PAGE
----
Friday, December 26, 2014
It's Hard Being Loved...Charlie Hebdo Doc Laughing Outside Of History
Just re-released in the wake of the Charlie Hebdo attack in Paris, is Daniel Leconte's It's Hard Being Loved by Jerks (C'est Dur D'être Aimé Par Des Cons). The 2008 documentary follows the ultimately triumphant trial of that French satirical newspaper, charged by the World Muslim League and the Union of Islamic Organizations of France with defamation.
But just how triumphant the publication turned out to be, is laced with eerie irony in post mortem retrospect, as the grinning faces of the cartoonist victors who brag on camera, are counted among the recently assassinated. But not exactly unaware of that possibility, amid multiple threats half a dozen years ago. And when challenged on camera if mockery of an immigrant culture was worth risking their lives, the eager reaction came off less as that of ardent social activists than danger junkies. Intimating a bizarre, opposite sides of the same coin connection between these extreme cartoonists, and the extremists in pursuit.
Overloaded with talking heads and under-furnished with any broad social context - including the real difference between satirizing the power structure as opposed to an oppressed people your own government has collaborated in murdering in the millions - the documentary feigns impartiality by tossing in a few challenging pundits from the opposite side of the spectrum. Most prominently from eccentric civilian commentators joining the heated circus atmosphere just outside the courtroom. And when one of them is ejected from the building by security because 'you're bothering people' by what seems like daring to air an opposing view, this telling moment blatantly stifling free speech in a documentary supposedly heralding free speech, is oddly tossed by the wayside along with the unfortunate Muslim challenger.
So what remains here when pared down to ideas rather than glorified individuals, includes those many cartoonists and supporters living and dead, and celeb defenders counting Francois Hollande, Holocaust filmmmaker Claude Lanzmann, and Nicolas Sarkozy preferring to text in his sympathy - to the defendants' dismay. And satirists - or sketch makers as they are known by some of their adversaries in the Muslim world, preferring to live contextually and conveniently outside of history.
Namely, the contrasting notions of free speech and hate speech. And in effect, anti-Muslim cartoons which further the dangerous discrimination against the Muslim population in Europe - immigrant and native born alike. In fact, unintentionally revealing itself in the film, are the most prominent objections raised. That is, in the scary post-9/11 world, the labeling of all Muslims as potential terrorists - in particular one incendiary cartoon of Muhammad with a bomb in his turban. And not the typical petty pronouncement - that's it's all about showing Muhammad's face. And speaking of faces, their objection to the anti-Semitic facial characteristics - after all, many Muslims are indeed Semites as well. Though once again ironically, anti-Semitic speech is prohibited in France, but only if it pertains to the Jewish branch of Semites there.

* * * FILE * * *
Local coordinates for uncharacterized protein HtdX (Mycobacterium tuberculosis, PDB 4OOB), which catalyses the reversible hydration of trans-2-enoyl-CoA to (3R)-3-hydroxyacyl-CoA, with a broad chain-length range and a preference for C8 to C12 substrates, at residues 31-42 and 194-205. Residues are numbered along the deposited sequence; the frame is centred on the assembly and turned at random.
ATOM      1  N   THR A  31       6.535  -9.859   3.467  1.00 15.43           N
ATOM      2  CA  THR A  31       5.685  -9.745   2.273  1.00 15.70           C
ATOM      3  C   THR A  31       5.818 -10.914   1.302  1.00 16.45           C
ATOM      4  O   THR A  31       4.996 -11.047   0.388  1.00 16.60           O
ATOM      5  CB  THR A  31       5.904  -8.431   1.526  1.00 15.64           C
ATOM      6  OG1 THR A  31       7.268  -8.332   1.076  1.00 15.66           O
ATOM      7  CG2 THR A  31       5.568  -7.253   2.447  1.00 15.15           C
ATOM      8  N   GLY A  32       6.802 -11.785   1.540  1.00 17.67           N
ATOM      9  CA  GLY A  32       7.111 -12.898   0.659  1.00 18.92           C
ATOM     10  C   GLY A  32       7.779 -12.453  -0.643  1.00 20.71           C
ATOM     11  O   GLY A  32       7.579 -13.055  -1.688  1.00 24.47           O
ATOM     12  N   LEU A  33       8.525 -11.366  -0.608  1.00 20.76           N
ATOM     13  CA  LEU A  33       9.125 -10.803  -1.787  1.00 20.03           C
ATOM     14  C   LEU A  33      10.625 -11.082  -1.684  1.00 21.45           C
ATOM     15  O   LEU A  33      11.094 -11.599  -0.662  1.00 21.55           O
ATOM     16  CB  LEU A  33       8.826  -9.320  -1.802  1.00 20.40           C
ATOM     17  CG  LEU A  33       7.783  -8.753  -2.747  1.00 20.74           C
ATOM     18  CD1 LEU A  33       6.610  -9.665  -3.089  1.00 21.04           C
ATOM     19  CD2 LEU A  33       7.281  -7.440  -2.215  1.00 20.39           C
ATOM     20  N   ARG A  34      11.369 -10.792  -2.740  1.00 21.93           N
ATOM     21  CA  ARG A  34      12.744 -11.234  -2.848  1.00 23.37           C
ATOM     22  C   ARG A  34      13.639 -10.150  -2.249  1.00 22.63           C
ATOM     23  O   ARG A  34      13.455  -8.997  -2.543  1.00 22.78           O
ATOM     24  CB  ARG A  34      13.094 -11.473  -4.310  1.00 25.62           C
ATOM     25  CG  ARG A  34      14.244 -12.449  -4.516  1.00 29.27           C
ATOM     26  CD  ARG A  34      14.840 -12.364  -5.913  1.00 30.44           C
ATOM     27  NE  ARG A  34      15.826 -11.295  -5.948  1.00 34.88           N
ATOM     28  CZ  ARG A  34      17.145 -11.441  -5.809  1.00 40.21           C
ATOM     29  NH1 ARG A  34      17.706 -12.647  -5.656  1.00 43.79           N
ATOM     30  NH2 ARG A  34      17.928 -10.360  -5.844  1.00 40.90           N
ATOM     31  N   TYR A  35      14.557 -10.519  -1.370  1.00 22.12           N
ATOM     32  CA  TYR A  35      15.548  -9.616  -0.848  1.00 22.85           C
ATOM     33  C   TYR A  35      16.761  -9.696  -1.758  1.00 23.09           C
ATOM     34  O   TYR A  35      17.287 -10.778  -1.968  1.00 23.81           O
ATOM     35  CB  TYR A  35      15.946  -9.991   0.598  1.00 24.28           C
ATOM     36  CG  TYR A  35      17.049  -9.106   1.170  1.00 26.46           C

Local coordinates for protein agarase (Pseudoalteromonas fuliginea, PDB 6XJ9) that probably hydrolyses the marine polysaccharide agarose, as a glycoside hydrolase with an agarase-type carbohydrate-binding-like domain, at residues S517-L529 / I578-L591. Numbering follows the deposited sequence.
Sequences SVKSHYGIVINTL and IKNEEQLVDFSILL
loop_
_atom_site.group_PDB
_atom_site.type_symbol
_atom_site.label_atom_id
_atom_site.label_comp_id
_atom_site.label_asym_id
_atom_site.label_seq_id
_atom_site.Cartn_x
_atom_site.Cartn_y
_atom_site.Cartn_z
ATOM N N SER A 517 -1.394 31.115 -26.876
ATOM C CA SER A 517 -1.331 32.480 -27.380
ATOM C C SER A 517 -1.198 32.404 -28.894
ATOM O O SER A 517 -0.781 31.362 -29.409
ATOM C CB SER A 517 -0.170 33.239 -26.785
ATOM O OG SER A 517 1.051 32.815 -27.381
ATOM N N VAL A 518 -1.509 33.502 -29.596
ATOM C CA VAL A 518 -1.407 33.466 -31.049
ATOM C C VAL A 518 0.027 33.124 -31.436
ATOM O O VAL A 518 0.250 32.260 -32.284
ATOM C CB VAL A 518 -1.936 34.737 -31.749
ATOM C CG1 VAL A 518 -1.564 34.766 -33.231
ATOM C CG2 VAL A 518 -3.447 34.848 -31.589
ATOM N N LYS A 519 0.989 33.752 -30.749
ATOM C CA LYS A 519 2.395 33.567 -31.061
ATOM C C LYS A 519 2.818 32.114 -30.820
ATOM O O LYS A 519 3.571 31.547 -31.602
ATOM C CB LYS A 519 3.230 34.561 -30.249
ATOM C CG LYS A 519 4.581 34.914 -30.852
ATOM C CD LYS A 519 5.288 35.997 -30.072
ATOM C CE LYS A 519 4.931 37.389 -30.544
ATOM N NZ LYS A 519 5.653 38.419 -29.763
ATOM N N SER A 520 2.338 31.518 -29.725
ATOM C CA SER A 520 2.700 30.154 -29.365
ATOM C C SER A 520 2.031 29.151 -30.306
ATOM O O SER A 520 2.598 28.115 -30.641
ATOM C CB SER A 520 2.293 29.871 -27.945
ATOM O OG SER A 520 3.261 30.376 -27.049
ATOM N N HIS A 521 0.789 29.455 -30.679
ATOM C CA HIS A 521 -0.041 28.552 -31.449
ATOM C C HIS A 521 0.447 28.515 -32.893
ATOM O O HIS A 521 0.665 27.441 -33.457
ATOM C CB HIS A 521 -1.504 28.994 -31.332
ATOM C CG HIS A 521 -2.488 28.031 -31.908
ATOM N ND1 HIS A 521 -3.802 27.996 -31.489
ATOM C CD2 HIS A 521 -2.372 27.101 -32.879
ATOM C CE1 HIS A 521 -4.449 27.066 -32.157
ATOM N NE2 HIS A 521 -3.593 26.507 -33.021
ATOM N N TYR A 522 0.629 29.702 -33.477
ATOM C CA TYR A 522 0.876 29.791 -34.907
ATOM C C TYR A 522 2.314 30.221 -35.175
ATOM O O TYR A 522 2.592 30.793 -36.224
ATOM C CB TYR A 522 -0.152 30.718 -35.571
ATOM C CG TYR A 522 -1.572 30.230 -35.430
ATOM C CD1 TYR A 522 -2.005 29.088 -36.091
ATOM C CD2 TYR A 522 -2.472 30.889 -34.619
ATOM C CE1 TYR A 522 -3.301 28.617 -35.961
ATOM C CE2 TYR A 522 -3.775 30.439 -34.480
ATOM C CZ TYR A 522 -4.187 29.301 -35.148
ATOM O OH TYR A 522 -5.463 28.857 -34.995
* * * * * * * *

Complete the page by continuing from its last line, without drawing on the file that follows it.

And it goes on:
Then there's the film's chief talking head and Charlie Hebdo editor at the time, Philippe Val, mouthing off repeatedly about free speech. Yet his own unquestioned dubious rap sheet includes firing one of the magazine's most prominent figures, Maurice Sine, for publishing a cartoon that year about the marriage of Nicolas Sarkozy’s son, Jean, to a Jewish retailing heiress. Which Val deemed anti-Semitic. ( Sine won a 40,000 Euro court judgment against Charlie Hebdo for wrongful termination). And counting as well, longstanding charges of anti-Islam racism and Zionism against Val. And added to this hypocrisy, another figure hastily appearing ironically in the documentary, controversial French comedian Dieudonne. Who has now been arrested along with dozens of others at the moment in France, for exerting their free speech. But oppositional speech the authorities don't want to hear spoken, namely not unquestionably deifying Charlie Hebdo.
And meanwhile, in no way coincidental crackdowns on freedom everywhere in Europe, in reaction to the Charlie Hebdo assault. Which many believe, with suspicions mounting, that this reactionary advancing of the security state was the originally preemptive intent anyway. After all, didn't the CIA and French intelligence meddling in the Middle East train and arm the very assassins in question, in death squads to bring down governments in the Middle East, the better to invade, occupy and loot their resources? And while officially eroding civil liberties further, under the cloak of terrorism alerts?
So in effect, were the Charlie Hebdo assassinations somehow carried out by the CIA and their French counterpart collaborators? If nothing else, food for thought for a very different sort of publication.